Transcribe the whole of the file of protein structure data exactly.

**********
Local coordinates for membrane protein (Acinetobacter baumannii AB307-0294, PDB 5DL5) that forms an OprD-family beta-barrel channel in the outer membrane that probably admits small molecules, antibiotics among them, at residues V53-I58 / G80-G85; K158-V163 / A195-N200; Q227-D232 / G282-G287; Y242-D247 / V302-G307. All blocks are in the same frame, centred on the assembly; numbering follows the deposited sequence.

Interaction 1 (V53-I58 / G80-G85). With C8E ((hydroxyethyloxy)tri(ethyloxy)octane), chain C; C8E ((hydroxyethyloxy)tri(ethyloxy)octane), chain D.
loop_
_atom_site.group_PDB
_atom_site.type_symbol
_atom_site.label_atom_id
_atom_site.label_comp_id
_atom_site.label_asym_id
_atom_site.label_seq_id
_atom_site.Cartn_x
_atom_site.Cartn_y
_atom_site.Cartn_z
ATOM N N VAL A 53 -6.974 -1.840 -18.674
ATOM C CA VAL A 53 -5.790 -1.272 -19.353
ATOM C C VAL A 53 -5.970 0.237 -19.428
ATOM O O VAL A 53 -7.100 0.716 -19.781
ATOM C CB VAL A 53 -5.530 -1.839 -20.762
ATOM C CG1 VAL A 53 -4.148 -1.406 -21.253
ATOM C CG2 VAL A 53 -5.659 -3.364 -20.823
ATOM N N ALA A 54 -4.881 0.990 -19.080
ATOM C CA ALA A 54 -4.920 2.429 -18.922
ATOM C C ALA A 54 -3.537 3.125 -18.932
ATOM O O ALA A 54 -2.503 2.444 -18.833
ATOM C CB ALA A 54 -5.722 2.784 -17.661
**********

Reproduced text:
Local coordinates for membrane protein (Acinetobacter baumannii AB307-0294, PDB 5DL5) that forms an OprD-family beta-barrel channel in the outer membrane that probably admits small molecules, antibiotics among them, at residues V53-I58 / G80-G85; K158-V163 / A195-N200; Q227-D232 / G282-G287; Y242-D247 / V302-G307. All blocks are in the same frame, centred on the assembly; numbering follows the deposited sequence.

Interaction 1 (V53-I58 / G80-G85). With C8E ((hydroxyethyloxy)tri(ethyloxy)octane), chain C; C8E ((hydroxyethyloxy)tri(ethyloxy)octane), chain D.
loop_
_atom_site.group_PDB
_atom_site.type_symbol
_atom_site.label_atom_id
_atom_site.label_comp_id
_atom_site.label_asym_id
_atom_site.label_seq_id
_atom_site.Cartn_x
_atom_site.Cartn_y
_atom_site.Cartn_z
ATOM N N VAL A 53 -6.974 -1.840 -18.674
ATOM C CA VAL A 53 -5.790 -1.272 -19.353
ATOM C C VAL A 53 -5.970 0.237 -19.428
ATOM O O VAL A 53 -7.100 0.716 -19.781
ATOM C CB VAL A 53 -5.530 -1.839 -20.762
ATOM C CG1 VAL A 53 -4.148 -1.406 -21.253
ATOM C CG2 VAL A 53 -5.659 -3.364 -20.823
ATOM N N ALA A 54 -4.881 0.990 -19.080
ATOM C CA ALA A 54 -4.920 2.429 -18.922
ATOM C C ALA A 54 -3.537 3.125 -18.932
ATOM O O ALA A 54 -2.503 2.444 -18.833
ATOM C CB ALA A 54 -5.722 2.784 -17.661